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Re: [gtld-council] Options regarding ICANN staff responsibility with respect to string criteria

  • To: Mawaki Chango <ki_chango@xxxxxxxxx>
  • Subject: Re: [gtld-council] Options regarding ICANN staff responsibility with respect to string criteria
  • From: Liz Williams <liz.williams@xxxxxxxxx>
  • Date: Fri, 2 Mar 2007 14:46:44 +0100

Mawaki

I need to make sure that there is no misunderstanding about "being listened to" and the status of constituencies.

As the lead policy staff member for the new TLDs process, I wanted to reiterate that I listen to and try to reflect in our reports all views that have been supported by a majority of people. There is always disagreement in much of what we do because there is such a diverse stakeholder base.

For the record, you will be aware that, after I received the December 2006 response paper from the NCUC, I sent a message to NCUC members asking for a special meeting to see if we could work through some of your constituency's concerns. After that I had a long conference call -- to which you and Milton were invited -- with Robin Gross to again see what we could do to address the NCUC's views. Robin agreed that she would provide suggested amended wording which she did right before the LA meetings. This was discussed in detailed with you in the room and Robin on the phone last week. I also had a separate meeting with Milton in Brussels and urged him to provide alternate wording that captured your ideas - this found its way into Robin's note. The NCUC have since released a statement about their views on the draft recommendations.

This is all part of the normal process of how we reach conclusions. No views are excluded and everyone is certainly listened to. The biggest task for any constituency is to turn their objections into language which proposes a solution to problem rather than continuing to identify where problems exist without being part of the solution. The other large task is to spend time with other constituency members arguing cogently and persuasively about why the constituency's views should become the majority view.

Of course, if you need any further help, please let me know.

Liz
.....................................................

Liz Williams
Senior Policy Counselor
ICANN - Brussels
+32 2 234 7874 tel
+32 2 234 7848 fax
+32 497 07 4243 mob




On 02 Mar 2007, at 01:26, Mawaki Chango wrote:

We have been repeating pretty much the same thing as the bottom line
in David's reasoning, but because we are not registry or registrar,
you wouldn't listen to us (we do have lawyers, though, even though
I'm not one of them, and don't speak lawyers' language.)

The truth is, whether it is about personal data protection (Whois),
trademarks and "confusingly similar" TLD strings, or public morality,
there is no such thing as an "international law", much less a global
one. There are shared principles (this may be a cultural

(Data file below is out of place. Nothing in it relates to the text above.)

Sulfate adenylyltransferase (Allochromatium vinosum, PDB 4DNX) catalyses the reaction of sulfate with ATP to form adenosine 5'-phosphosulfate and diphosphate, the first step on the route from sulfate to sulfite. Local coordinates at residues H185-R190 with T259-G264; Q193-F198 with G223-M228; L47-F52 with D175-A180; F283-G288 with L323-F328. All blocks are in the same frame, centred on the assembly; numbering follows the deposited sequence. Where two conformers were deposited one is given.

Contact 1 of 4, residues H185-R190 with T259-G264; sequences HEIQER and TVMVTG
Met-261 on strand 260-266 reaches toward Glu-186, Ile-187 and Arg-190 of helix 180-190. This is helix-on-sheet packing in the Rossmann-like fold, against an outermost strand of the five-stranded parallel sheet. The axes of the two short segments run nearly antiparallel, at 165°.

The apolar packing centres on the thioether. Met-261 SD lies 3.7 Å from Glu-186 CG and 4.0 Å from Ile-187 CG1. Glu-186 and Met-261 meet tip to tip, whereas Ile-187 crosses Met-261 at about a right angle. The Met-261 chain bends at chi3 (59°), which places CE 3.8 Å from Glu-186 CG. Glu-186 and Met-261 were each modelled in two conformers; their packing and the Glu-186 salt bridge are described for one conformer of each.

issue/feature, or the consequence of legal cooperation among
different jurisdictions/countries, etc.) on the basis of which
related laws are quite similarly interpreted in their respective
relevant jurisdictions. On the long run, it gives the impression that
we are dealing with the same homogenous corpus of laws, or a single
and common source of laws, but in fact each court decision relies on
the provisions of legally defined and different jurisdictions.

As a consequence, it seems to me we are creating (and not realizing
yet) a new (?) genre or type of recommendations, one that I would
call the "recommendations of good intention" and guidance. In another
word, we just want to tell the community that ICANN will, in good
faith, observe the generally accepted legal principles, e.g., about
people's established rights, etc., and that we would like to urge the
applicants to take that into account for the strings they chose to
apply for. But we certainly don't want to go all the way to saying
that ICANN will have the final say about who has the right to what,
and why. Tricky, isn't it.

I suggested in Marina del Rey that this kind of recommendations (re.
confusingly similar and public morality) clearly reference the legal
basis/traditions/principles that ICANN is ready to endorse as its
norms of reference in making those decisions. You will not be
surprised if I say I don't considered that the ideal, but the only
compromise I see if the majority of the committee decide to keep
those recommendations with multi-legislation notions.

Another option would be to go ahead and clearly categorize, and
differentiate in our report, that type of recommendations as per my
characterization above (and as opposed to ICANN actionable
recommendations that will focus on its technical coordination
function.) In this case, they will be offered by the Council to the
Board as guidelines to guide their decisions in cases of uncertainty
*and where there is no legal challenge*. And if accepted by the
Board, they will serve to inform the public as part of the
guidelines/criteria they are invited to take into account for TLD
application in order to maximize their chances to win a string
*without challenge in courts*.

Of course a last option, and the best to some point of view which you
may not share, is to drop these multi-legislation based (and legally
ambitious) recommendations altogether.

Regards,

Mawaki

--- Bruce Tonkin <Bruce.Tonkin@xxxxxxxxxxxxxxxxxx> wrote:

 Thanks Chuck - such suggested wording improvements are very
helpful.
Thanks for David's constructive feedback.

It is easy to say that any given wording is not good, it is much
harder
to suggest how to make it better :-)

Regards,
Bruce Tonkin


-----Original Message-----
From: Gomes, Chuck [mailto:cgomes@xxxxxxxxxxxx]
Sent: Thursday, 1 March 2007 6:47 AM
To: Bruce Tonkin; gtld-council@xxxxxxxxxxxxxx
Cc: John Jeffrey; Kurt Pritz; Dan Halloran; Maher, David
Subject: RE: [gtld-council] Options regarding ICANN staff
responsibility with respect to string criteria

Regarding "ii)     Strings should not infringe the
existing legal rights of